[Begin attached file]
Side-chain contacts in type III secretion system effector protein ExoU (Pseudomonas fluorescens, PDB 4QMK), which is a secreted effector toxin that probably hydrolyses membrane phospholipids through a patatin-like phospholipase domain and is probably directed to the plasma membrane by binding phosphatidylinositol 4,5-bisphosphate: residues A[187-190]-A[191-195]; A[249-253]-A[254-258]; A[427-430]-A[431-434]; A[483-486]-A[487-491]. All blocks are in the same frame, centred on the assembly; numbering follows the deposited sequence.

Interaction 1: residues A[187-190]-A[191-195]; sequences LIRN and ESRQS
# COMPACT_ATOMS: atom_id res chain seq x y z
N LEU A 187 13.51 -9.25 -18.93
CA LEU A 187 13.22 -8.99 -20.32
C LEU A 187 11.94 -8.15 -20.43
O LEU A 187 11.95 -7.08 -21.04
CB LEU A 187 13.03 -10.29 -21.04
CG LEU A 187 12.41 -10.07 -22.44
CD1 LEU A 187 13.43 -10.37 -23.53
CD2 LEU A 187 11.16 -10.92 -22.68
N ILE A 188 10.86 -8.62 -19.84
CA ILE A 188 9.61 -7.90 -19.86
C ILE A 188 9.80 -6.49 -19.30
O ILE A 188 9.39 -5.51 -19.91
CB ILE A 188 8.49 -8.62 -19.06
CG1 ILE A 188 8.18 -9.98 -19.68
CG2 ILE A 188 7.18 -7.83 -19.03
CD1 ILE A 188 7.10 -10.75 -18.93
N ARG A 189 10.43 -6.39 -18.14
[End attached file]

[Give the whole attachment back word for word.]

Side-chain contacts in type III secretion system effector protein ExoU (Pseudomonas fluorescens, PDB 4QMK), which is a secreted effector toxin that probably hydrolyses membrane phospholipids through a patatin-like phospholipase domain and is probably directed to the plasma membrane by binding phosphatidylinositol 4,5-bisphosphate: residues A[187-190]-A[191-195]; A[249-253]-A[254-258]; A[427-430]-A[431-434]; A[483-486]-A[487-491]. All blocks are in the same frame, centred on the assembly; numbering follows the deposited sequence.

Interaction 1: residues A[187-190]-A[191-195]; sequences LIRN and ESRQS
# COMPACT_ATOMS: atom_id res chain seq x y z
N LEU A 187 13.51 -9.25 -18.93
CA LEU A 187 13.22 -8.99 -20.32
C LEU A 187 11.94 -8.15 -20.43
O LEU A 187 11.95 -7.08 -21.04
CB LEU A 187 13.03 -10.29 -21.04
CG LEU A 187 12.41 -10.07 -22.44
CD1 LEU A 187 13.43 -10.37 -23.53
CD2 LEU A 187 11.16 -10.92 -22.68
N ILE A 188 10.86 -8.62 -19.84
CA ILE A 188 9.61 -7.90 -19.86
C ILE A 188 9.80 -6.49 -19.30
O ILE A 188 9.39 -5.51 -19.91
CB ILE A 188 8.49 -8.62 -19.06
CG1 ILE A 188 8.18 -9.98 -19.68
CG2 ILE A 188 7.18 -7.83 -19.03
CD1 ILE A 188 7.10 -10.75 -18.93
N ARG A 189 10.43 -6.39 -18.14